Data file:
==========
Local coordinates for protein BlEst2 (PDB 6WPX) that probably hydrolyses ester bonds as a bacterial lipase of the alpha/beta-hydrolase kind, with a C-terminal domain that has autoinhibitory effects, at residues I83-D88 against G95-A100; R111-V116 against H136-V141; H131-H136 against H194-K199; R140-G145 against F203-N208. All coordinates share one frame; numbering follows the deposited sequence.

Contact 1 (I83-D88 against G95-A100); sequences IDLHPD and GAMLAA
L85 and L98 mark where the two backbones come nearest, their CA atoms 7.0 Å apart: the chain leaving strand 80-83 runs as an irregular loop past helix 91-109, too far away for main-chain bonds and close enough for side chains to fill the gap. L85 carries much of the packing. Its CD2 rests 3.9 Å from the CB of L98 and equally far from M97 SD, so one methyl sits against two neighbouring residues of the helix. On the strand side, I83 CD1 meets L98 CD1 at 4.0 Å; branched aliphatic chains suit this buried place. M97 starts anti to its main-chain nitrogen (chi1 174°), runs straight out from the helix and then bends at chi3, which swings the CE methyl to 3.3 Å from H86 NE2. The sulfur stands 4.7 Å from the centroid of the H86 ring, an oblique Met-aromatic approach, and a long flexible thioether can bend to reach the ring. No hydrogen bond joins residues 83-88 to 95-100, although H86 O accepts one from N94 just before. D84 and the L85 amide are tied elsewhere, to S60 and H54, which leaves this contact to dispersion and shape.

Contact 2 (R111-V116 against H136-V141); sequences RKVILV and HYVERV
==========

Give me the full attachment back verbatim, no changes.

Local coordinates for protein BlEst2 (PDB 6WPX) that probably hydrolyses ester bonds as a bacterial lipase of the alpha/beta-hydrolase kind, with a C-terminal domain that has autoinhibitory effects, at residues I83-D88 against G95-A100; R111-V116 against H136-V141; H131-H136 against H194-K199; R140-G145 against F203-N208. All coordinates share one frame; numbering follows the deposited sequence.

Contact 1 (I83-D88 against G95-A100); sequences IDLHPD and GAMLAA
L85 and L98 mark where the two backbones come nearest, their CA atoms 7.0 Å apart: the chain leaving strand 80-83 runs as an irregular loop past helix 91-109, too far away for main-chain bonds and close enough for side chains to fill the gap. L85 carries much of the packing. Its CD2 rests 3.9 Å from the CB of L98 and equally far from M97 SD, so one methyl sits against two neighbouring residues of the helix. On the strand side, I83 CD1 meets L98 CD1 at 4.0 Å; branched aliphatic chains suit this buried place. M97 starts anti to its main-chain nitrogen (chi1 174°), runs straight out from the helix and then bends at chi3, which swings the CE methyl to 3.3 Å from H86 NE2. The sulfur stands 4.7 Å from the centroid of the H86 ring, an oblique Met-aromatic approach, and a long flexible thioether can bend to reach the ring. No hydrogen bond joins residues 83-88 to 95-100, although H86 O accepts one from N94 just before. D84 and the L85 amide are tied elsewhere, to S60 and H54, which leaves this contact to dispersion and shape.

Contact 2 (R111-V116 against H136-V141); sequences RKVILV and HYVERV